In the course of this blog, I have engaged in the occasional tortuous tangled trail.
I doubt if any of my trails – or trials – is as complicated as one recently followed by Debora Weber-Wulff. In her latest blog post, A Confusing Pakistani Plagiarism Case, she relates how she tried following up a report in the Pakistani Express Tribune, Confession: Ex-HEC head apologises for plagiarism.
Her difficulties involved trying to find the original paper which the former chair of the Higher Education Commission (HEC) might or might not have co-authored and which might or might not have been included in this writer’s CV and which might or might not have appeared in an academic journal; the paper might or might not have included plagiarised material. This last doubt arises because any plagiarism in the paper might not be considered plagiarism on the (questionable) grounds that the paper was published before Pakistan had legislated any policies regarding plagiarism.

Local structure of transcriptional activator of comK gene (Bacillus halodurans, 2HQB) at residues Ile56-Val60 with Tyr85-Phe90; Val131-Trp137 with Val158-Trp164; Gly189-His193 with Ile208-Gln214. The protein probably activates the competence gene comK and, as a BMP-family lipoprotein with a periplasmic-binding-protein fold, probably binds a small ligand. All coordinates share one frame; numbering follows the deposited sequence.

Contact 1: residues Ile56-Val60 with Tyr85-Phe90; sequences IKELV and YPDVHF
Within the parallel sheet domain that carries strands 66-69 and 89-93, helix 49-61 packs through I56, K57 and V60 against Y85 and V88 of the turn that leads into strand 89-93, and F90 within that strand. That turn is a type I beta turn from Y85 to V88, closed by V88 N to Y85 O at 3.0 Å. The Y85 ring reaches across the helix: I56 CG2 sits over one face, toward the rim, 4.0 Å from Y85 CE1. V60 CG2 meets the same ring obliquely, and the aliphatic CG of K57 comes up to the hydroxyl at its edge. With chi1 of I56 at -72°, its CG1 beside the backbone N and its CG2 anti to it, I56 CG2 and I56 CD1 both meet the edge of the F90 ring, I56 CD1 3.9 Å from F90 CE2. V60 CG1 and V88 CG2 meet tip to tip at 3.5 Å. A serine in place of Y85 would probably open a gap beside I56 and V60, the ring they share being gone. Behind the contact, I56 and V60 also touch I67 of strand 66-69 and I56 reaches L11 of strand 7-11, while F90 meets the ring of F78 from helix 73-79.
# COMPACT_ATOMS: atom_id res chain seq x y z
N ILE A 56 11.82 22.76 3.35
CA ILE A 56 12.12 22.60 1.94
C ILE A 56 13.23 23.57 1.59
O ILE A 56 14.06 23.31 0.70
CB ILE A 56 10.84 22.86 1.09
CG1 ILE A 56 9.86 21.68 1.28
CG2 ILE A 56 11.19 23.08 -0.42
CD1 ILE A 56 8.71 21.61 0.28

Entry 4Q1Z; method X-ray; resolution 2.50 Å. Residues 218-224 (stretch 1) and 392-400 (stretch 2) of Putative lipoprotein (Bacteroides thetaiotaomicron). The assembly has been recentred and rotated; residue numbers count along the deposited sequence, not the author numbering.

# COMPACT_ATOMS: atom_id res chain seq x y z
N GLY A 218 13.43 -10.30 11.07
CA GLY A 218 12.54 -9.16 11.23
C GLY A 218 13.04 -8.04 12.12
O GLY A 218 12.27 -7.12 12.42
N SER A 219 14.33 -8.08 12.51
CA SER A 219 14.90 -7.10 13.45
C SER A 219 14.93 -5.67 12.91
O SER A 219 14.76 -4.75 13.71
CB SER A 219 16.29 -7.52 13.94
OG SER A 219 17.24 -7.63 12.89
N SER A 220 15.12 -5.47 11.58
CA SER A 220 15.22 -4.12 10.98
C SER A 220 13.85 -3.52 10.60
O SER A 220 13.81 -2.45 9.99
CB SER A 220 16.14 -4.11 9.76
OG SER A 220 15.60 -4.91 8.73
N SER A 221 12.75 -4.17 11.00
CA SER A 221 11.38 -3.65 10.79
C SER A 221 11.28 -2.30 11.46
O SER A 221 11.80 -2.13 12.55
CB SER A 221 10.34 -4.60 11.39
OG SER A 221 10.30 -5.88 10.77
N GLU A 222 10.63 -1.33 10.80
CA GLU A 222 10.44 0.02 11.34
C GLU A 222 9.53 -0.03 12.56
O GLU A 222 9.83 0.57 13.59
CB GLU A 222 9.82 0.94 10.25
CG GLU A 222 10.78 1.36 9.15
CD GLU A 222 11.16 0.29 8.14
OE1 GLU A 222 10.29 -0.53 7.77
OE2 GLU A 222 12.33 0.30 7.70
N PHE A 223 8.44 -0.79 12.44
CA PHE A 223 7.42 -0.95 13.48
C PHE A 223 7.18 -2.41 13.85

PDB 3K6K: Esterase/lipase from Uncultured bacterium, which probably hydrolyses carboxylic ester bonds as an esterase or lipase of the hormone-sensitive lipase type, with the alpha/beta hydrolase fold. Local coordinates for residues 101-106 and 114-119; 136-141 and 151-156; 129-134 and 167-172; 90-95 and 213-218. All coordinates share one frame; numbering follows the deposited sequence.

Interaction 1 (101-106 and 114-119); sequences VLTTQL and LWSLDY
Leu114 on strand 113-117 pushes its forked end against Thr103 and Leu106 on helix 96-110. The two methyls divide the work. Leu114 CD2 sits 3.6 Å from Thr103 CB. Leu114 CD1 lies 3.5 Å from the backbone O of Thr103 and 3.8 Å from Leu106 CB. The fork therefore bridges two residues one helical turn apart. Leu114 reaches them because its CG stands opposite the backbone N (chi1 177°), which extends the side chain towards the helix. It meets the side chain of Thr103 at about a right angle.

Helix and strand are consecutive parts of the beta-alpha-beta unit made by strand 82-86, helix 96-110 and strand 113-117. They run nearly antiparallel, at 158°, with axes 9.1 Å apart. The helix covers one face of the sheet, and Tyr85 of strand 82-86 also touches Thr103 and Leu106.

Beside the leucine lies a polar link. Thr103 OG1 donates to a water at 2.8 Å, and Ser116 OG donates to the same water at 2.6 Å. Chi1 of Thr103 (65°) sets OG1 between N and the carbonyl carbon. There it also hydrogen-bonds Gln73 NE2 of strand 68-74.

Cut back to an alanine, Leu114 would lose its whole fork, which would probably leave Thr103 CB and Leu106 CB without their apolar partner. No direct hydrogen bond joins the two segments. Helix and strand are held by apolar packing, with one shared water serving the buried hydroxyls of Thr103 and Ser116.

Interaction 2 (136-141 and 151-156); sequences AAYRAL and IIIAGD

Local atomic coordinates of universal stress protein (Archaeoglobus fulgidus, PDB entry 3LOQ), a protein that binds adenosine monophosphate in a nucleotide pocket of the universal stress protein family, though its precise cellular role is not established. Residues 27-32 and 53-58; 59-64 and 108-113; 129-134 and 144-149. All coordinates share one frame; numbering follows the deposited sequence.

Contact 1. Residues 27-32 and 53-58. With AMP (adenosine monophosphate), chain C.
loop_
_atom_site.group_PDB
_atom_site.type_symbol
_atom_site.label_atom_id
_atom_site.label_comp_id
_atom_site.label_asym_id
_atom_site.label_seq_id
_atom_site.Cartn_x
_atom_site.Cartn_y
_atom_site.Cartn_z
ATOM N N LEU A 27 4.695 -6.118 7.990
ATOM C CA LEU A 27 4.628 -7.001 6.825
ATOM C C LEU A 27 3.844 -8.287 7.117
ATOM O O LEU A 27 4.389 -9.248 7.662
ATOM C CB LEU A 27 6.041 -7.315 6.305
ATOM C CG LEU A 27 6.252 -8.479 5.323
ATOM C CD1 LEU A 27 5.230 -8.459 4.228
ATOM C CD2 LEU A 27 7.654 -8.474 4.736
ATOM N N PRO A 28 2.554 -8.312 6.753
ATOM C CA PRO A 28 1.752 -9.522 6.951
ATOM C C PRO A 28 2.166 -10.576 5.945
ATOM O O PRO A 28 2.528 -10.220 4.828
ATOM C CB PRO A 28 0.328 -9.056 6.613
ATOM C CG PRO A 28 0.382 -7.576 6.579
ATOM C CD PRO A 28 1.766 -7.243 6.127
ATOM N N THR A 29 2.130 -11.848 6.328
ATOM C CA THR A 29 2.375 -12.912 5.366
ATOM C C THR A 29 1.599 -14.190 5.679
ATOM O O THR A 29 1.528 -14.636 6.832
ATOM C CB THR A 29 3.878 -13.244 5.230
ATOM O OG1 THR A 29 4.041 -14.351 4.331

Weber-Wulff sums up her investigation and the issues much more succinctly than I have managed. She writes:
L. has apologized for plagiarism in a paper he didn’t write that is no longer available at the journal named but where his co-author was editor and it still ended up listed on his CV by mistake? And now it has been removed from the journal page (and is not mentioned in the CV) but it is still on arXiv? Because it was put there before the Pakistani policy on plagiarism came into effect?
Indeed, the case is more complicated than it appears on the surface.
As Weber-Wulff points out, so too could be the consequences. The paper is still available on arXiv with no notice of withdrawal or retraction. It is therefore still part of the public/ academic record. Despite its (alleged) flaws it might still be used by other writers. It might already have been used in the 12 or so years since original publication.
Thank you, Dr Weber-Wulff. Well untangled.